Adaptations to captivity that reduce fitness are one of many reasons, which explain the low success rate of reintroductions. One way of testing this hypothesis is to compare an important behavioural response in captive and wild members of the same species. Thanatosis, is an anti-predator strategy that reduces the risk of death from predation, which is a common behavioral response in frogs. The study subjects for this investigation were captive and wild populations of Mantella aurantiaca. Thanatosis reaction was measured using the Tonic Immobility (TI) test, a method that consists of placing a frog on its back, restraining it in this position for a short period of time and then releasing it and measuring how much time was spent feigning death. To understand the pattern of reaction time, morphometric data were also collected as body condition can affect the duration of thanatosis. The significantly different TI times found in this study, one captive population with shorter responses, were principally an effect of body condition rather than being a result of rearing environment. However, this does not mean that we can always dismiss the importance of rearing environment in terms of behavioural skills expressed.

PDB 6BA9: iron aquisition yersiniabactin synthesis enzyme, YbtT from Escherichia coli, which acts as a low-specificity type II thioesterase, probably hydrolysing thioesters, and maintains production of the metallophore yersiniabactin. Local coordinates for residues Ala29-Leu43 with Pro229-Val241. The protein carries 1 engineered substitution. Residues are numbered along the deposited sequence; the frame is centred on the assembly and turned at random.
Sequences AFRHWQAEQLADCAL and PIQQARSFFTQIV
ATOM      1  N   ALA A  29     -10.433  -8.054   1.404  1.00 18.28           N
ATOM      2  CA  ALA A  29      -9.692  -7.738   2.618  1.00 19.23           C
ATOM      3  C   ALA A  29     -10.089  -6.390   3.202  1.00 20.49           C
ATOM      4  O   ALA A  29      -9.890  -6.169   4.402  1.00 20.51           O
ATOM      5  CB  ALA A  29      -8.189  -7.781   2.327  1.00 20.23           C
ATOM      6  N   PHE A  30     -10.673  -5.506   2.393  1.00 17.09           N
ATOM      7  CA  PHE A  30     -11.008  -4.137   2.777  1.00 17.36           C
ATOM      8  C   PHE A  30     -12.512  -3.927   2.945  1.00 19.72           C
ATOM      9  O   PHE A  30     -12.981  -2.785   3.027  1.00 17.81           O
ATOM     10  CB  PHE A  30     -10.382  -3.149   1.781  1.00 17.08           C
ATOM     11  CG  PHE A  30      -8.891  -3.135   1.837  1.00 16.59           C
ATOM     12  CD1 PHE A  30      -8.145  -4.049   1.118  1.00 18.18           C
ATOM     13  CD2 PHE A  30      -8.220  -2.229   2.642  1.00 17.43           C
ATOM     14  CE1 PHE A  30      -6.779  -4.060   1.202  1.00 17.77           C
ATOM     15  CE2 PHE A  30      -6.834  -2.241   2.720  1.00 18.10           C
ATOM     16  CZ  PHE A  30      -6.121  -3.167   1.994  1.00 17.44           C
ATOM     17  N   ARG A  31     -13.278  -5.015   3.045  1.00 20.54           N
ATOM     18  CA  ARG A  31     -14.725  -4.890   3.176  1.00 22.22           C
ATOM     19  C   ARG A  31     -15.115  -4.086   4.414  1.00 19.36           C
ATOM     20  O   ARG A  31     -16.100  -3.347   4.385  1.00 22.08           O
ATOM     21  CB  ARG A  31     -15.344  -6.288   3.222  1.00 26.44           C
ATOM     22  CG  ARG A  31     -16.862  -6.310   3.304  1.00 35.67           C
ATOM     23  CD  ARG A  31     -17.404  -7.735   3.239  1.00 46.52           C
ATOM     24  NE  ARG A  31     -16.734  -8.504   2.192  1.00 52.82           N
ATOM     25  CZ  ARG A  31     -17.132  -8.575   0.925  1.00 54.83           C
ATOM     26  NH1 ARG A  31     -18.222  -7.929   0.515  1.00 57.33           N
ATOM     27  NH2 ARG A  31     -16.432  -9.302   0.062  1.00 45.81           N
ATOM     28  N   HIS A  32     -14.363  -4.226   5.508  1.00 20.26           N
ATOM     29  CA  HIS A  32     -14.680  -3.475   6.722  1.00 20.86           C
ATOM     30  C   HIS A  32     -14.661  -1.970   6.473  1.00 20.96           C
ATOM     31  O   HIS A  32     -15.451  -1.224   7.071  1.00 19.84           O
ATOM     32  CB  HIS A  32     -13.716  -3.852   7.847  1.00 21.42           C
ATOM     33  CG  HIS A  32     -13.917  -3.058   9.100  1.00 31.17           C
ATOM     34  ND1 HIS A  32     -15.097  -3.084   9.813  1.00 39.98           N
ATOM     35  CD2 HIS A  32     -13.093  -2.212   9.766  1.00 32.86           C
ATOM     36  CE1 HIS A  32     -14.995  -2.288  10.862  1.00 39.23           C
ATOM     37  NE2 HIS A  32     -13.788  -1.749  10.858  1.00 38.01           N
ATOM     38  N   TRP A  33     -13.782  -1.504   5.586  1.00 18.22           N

Passos, L. F., Garcia, G., & Young, R. J. (2017). The tonic immobility test: Do wild and captive golden mantella frogs (Mantella aurantiaca) have the same response? PLoS ONE, 12(7). https://doi.org/10.1371/journal.pone.0181972